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Canmore appeals order to allow two large developments

Alberta mountain town wants to overturn provincial approval of two projects that would total more than 700 acres and eventually house about 12,000 people
Canmore tsmv-0035
New houses under construction in Stewart Creek at Three Sisters Mountain Village. Canmore want to restrain expansion. EVAN BUHLER RMO PHOTO

The Town of Canmore is attempting to overturn an Alberta Land and Property Rights Tribunal’s order for it to adopt the Smith Creek and Three Sisters Village area structure plans.

The expansion of the two sites would be built over the next 10 to 30 years, with space for 12,000 more residents – about equal to Canmore’s current population - and covering 714 acres. Plans also call for commercial development, including a retail centre and a resort.

On June 7, council directed staff to proceed with the leave to appeal prior to the June 15 deadline, which will see the Town of Canmore's legal representation seek the ability to file a formal appeal with the province’s Court of Appeal.

“Council is not anti-development. We need development that is aligned with what our community needs. The 1992 NRCB (Natural Resources Conservation Board) decision recognizes the interests of the local community and maintained the discretion of the municipality to decide how land in Canmore would be developed, neither of which was recognized in the LPRT decisions,” Canmore Mayor Sean Krausert said. “What we need is affordable, below-market entry-level housing to a significantly greater extent than proposed in the two bylaws, which is entirely consistent with the NRCB decision.”

Krausert and councillors Tanya Foubert, Jeff Mah and Wade Graham voted in favour to file the leave to appeal.

Councillors Joanna McCallum, Karen Marra and Jeff Hilstad each declared a pecuniary interest because they are all named in the civil lawsuit by TSMVPL that was launched last December. The three councillors didn’t participate in the discussion and left the meeting.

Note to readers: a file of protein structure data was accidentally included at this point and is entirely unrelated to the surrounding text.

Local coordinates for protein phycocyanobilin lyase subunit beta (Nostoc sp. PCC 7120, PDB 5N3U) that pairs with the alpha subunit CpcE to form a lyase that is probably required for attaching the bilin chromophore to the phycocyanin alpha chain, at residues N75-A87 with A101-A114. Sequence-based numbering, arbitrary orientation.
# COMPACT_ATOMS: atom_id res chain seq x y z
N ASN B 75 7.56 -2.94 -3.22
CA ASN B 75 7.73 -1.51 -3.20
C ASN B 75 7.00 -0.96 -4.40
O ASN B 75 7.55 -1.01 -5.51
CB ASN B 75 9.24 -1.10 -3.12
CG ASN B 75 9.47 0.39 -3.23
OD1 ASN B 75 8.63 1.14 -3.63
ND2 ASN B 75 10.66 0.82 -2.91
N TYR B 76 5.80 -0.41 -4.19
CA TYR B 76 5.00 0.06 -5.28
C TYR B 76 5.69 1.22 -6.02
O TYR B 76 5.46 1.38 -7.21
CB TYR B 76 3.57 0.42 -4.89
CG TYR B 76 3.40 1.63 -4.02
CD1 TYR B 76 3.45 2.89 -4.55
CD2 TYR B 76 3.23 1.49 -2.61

Three Sisters Mountain Village Properties Ltd. (TSMVPL) has a $161 million lawsuit against the Town and the previous council, while Thunderstone Quarries has a $63.5 million lawsuit against the Town since it owns lands that are part of the Smith Creek proposal.

The leave to appeal would also include an application to stay the LPRT decisions, meaning until a court decision is rendered no development planning on the ASPs could continue.

Mah said he had heard from community members that the ASPs didn’t fit the need of the community.

"Canmore wants to be recognized as a leader in managing the impacts on the environment and TSMVPL's two proposed ASPs missed that mark in terms of size and scope,” he said.

In a statement, TSMVPL's president David Taylor, said if the leave to appeal is granted to the Town, TSMVPL remains confident in the two ASPs proceeding forward due to their alignment with the NRCB decision.

"TSMVPL respects last month's LPRT decisions. We took every step necessary to ensure our area structure plans for Three Sisters Village and Smith Creek adhered to the original decision of the Natural Resources Conservation Board permitting development of Three Sisters lands," he said. "If the court does decide to hear this appeal, TSMVPL absolutely believes that the court will conclude that the LPRT decisions were reasonable. The development of Three Sisters' lands were determined to be in the public interest by the NRCB and the LPRT agreed that our area structure plans are consistent with the NRCB decision."

The Town’s solicitor had two recommendations for council – have staff return with bylaws for council approval as ordered by the LPRT or to apply for a leave to appeal to seek an appeal with the Alberta courts.

If the Town’s leave to appeal is successful, the case would move to the Court of Appeals to be heard by a judge. However, the appeal court would limit public participation, new evidence and findings of fact, and specifically look at an issue or issues raised by the Town.

The LPRT ordered the Town to adopt the two ASPs on May 17, 2020, when it found that both plans were consistent with the 1992 NRCB decision.

The tribunal cited the 2020 Court of Appeal case Borgel v. Paintearth several times, which aimed to “prevent a municipality from blocking development that has been deemed in the public interest,” the appeal case stated.

The tribunal decisions also noted how the 1992 NRCB decision continues to remain in effect and the Town was legally obligated to pass the two ASPs since they were consistent with the provincial board.

The tribunal hearings lasted 15 days and had more than 110 hours of testimony in addition to thousands of pages of evidence presented.

Mah argued the NRCB decision was made a generation ago and doesn’t accurately reflect the needs of the community through a modern lens.

 "Our community needs development…We cannot live in a time capsule, but any development that occurs must be the right kind,” he said.

  • With file from Greg Colgan, Rocky Mountain Outlook, Canmore